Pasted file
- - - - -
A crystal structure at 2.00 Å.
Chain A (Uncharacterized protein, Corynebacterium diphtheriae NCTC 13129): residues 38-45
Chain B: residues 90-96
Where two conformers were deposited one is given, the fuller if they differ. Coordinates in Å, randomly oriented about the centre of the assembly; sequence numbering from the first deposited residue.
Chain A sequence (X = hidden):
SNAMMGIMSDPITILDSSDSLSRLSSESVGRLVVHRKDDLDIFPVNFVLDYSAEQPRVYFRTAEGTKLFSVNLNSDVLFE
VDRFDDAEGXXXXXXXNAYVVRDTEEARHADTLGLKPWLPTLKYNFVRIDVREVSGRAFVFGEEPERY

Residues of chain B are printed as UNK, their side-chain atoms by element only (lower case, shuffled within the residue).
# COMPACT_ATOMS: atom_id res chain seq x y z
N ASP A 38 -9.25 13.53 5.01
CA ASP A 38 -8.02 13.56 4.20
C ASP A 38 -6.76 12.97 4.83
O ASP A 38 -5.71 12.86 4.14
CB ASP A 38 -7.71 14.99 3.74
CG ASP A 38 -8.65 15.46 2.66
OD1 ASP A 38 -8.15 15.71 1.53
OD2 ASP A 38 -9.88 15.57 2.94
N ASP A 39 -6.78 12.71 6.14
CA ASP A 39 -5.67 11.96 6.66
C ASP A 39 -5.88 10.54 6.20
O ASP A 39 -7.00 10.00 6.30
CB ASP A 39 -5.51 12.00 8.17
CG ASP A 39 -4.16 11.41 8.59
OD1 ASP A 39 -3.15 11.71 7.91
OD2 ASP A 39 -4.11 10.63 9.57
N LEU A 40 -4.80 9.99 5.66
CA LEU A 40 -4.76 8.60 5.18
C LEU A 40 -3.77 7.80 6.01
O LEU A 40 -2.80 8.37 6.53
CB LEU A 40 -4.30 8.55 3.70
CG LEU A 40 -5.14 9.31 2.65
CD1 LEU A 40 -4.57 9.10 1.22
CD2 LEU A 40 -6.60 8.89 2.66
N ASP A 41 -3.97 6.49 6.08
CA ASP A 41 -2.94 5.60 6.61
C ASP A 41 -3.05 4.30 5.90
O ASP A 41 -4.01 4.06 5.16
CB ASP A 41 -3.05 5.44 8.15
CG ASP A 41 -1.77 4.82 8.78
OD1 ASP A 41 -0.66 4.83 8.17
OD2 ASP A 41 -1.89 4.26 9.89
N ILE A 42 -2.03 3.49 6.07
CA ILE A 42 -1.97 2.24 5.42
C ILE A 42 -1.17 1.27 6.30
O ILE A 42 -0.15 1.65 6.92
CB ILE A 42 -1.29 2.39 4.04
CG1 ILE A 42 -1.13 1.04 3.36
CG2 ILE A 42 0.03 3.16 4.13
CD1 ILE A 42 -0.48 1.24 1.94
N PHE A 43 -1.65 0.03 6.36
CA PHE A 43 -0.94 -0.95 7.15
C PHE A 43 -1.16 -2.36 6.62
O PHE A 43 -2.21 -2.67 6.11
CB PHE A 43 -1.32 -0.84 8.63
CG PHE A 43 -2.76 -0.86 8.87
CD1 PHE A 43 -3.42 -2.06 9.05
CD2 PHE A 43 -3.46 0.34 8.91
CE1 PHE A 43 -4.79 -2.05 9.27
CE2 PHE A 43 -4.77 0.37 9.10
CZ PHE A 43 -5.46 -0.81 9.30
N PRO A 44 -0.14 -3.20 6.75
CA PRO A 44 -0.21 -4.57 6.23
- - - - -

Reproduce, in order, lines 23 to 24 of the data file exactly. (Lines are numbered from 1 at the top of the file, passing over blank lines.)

CG ASP A 39 -4.16 11.41 8.59
OD1 ASP A 39 -3.15 11.71 7.91